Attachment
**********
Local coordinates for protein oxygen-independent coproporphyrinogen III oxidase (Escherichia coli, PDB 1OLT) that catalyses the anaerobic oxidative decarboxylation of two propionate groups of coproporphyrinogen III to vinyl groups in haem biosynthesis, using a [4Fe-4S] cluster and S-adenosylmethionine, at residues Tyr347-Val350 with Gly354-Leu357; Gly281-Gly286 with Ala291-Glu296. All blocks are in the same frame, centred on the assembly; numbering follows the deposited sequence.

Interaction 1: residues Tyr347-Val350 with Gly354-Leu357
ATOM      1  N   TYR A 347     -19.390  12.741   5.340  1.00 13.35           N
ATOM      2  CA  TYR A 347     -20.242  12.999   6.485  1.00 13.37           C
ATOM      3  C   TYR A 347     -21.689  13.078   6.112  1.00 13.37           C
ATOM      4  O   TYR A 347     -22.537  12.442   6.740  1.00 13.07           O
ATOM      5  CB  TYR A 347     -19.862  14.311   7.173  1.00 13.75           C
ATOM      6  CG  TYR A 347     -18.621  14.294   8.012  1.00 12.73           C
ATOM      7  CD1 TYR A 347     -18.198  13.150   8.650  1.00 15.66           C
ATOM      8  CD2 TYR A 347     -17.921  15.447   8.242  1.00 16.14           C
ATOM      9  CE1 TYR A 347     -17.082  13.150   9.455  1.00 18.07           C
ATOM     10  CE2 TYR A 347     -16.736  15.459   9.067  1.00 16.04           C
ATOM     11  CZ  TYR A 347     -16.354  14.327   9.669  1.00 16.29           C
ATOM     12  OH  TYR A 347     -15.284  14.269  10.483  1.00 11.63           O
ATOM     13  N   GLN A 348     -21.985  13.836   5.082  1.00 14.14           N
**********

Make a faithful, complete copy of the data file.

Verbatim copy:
Local coordinates for protein oxygen-independent coproporphyrinogen III oxidase (Escherichia coli, PDB 1OLT) that catalyses the anaerobic oxidative decarboxylation of two propionate groups of coproporphyrinogen III to vinyl groups in haem biosynthesis, using a [4Fe-4S] cluster and S-adenosylmethionine, at residues Tyr347-Val350 with Gly354-Leu357; Gly281-Gly286 with Ala291-Glu296. All blocks are in the same frame, centred on the assembly; numbering follows the deposited sequence.

Interaction 1: residues Tyr347-Val350 with Gly354-Leu357
ATOM      1  N   TYR A 347     -19.390  12.741   5.340  1.00 13.35           N
ATOM      2  CA  TYR A 347     -20.242  12.999   6.485  1.00 13.37           C
ATOM      3  C   TYR A 347     -21.689  13.078   6.112  1.00 13.37           C
ATOM      4  O   TYR A 347     -22.537  12.442   6.740  1.00 13.07           O
ATOM      5  CB  TYR A 347     -19.862  14.311   7.173  1.00 13.75           C
ATOM      6  CG  TYR A 347     -18.621  14.294   8.012  1.00 12.73           C
ATOM      7  CD1 TYR A 347     -18.198  13.150   8.650  1.00 15.66           C
ATOM      8  CD2 TYR A 347     -17.921  15.447   8.242  1.00 16.14           C
ATOM      9  CE1 TYR A 347     -17.082  13.150   9.455  1.00 18.07           C
ATOM     10  CE2 TYR A 347     -16.736  15.459   9.067  1.00 16.04           C
ATOM     11  CZ  TYR A 347     -16.354  14.327   9.669  1.00 16.29           C
ATOM     12  OH  TYR A 347     -15.284  14.269  10.483  1.00 11.63           O
ATOM     13  N   GLN A 348     -21.985  13.836   5.082  1.00 14.14           N